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Jonah Hill says he won't promote coming films so he can prioritize his mental health

The actor wrote in an open letter that he has "spent nearly 20 years experiencing anxiety attacks, which are exacerbated by media appearances and public facing events."
Image: Jonah Hill
Jonah Hill at the Berlin International Film Festival/Berlinale 2019 at the Grand Hyatt in Berlin on Feb. 10, 2019.Clemens Niehaus / Geisler-Fotopres/picture-alliance/dpa/AP file
/ Source: TODAY

Jonah Hill will not promote any of his upcoming projects because he plans to focus on his mental health and anxiety, the actor said in an open letter obtained by “TODAY.” 

Hill last appeared onscreen in the Oscar-nominated sci-fi flick "Don’t Look Up," which was released in December.

In his statement, Hill said he recently finished directing his second film, “Stutz,” which is a documentary about him, his therapist and mental health. 

"The whole purpose of making this film is to give therapy and the tools I’ve learned in therapy to a wide audience for private use through an entertaining film," he wrote. "Through this journey of self-discovery within the film, I have come to the understanding that I have spent nearly 20 years experiencing anxiety attacks, which are exacerbated by media appearances and public facing events."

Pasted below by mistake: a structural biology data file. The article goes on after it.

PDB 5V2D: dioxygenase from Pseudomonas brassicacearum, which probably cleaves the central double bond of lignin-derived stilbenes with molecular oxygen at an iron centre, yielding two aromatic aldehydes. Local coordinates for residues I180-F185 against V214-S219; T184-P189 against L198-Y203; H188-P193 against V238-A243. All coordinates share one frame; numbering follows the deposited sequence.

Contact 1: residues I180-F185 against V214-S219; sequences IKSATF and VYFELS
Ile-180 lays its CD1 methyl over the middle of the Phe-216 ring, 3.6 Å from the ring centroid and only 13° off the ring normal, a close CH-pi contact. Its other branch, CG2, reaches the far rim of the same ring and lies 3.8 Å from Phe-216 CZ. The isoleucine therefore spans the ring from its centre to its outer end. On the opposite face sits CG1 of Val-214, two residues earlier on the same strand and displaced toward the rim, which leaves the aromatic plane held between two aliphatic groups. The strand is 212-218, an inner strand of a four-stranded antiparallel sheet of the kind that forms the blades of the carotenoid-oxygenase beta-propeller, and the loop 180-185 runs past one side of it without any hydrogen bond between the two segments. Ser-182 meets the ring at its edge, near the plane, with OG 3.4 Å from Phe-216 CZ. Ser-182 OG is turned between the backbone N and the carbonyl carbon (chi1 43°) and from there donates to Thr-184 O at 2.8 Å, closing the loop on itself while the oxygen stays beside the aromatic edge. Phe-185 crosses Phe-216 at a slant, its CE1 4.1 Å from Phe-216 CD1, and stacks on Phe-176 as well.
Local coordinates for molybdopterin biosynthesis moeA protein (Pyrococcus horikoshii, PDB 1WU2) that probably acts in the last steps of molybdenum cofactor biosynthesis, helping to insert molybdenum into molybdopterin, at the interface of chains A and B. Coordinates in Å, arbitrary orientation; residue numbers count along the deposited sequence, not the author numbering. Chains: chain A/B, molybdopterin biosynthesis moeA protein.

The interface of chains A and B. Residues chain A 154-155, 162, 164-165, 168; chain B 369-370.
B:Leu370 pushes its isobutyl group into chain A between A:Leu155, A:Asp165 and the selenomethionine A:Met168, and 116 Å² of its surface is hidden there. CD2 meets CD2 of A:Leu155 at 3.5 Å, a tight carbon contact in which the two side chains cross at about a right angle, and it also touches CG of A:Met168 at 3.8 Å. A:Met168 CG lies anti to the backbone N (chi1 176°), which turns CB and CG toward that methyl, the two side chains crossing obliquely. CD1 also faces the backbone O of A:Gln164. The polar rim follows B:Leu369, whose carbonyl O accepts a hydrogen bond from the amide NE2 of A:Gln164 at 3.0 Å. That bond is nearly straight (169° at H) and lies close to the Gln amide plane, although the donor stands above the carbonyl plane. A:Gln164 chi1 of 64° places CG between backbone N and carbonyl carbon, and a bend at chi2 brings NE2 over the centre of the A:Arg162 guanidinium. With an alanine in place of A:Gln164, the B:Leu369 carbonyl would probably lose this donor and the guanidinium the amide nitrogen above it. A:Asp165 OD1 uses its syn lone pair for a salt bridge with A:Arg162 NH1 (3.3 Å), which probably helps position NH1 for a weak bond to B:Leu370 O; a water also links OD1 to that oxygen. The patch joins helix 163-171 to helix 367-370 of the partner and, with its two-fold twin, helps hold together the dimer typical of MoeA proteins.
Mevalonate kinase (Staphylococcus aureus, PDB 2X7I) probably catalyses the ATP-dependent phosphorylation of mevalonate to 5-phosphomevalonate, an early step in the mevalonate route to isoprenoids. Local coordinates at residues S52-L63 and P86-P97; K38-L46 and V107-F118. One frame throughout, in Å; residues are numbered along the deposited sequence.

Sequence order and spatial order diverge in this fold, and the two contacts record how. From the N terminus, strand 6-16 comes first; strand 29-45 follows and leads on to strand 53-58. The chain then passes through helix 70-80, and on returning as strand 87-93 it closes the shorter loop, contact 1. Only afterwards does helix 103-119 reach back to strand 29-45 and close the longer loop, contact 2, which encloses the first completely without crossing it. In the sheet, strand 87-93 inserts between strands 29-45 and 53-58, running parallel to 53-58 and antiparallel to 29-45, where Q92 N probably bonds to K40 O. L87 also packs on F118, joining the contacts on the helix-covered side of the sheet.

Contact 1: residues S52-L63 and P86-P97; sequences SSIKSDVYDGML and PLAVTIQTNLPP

While he is “grateful” that "Stutz" will premiere at a film festival this fall, he said, he will not promote the documentary or any of his other coming films. 

One of them is his Netflix romantic comedy "You People," which he co-wrote with Kenya Barris. Hill stars in the film alongside Eddie Murphy, Nia Long, Julia Louis-Dreyfus and David Duchovny. It is expected to be released later this year.

He said not promoting his projects is an "important step to protect" himself. 

"If I made myself sicker by going out there and promoting it, I wouldn’t be acting true to myself or to the film," he said. 

Hill said he recognizes he is one "of the privileged few" who are able to take time off work to prioritize their mental health. 

He added: “I won’t lose my job while working on my anxiety. With this letter and with ‘Stutz,’ I’m hoping to make it more normal for people to talk and act on this stuff. So they can take steps towards feeling better and so that the people in their lives might understand their issues more clearly.” 

At the end of his statement, Hill thanked his collaborators and fans for their understanding and support.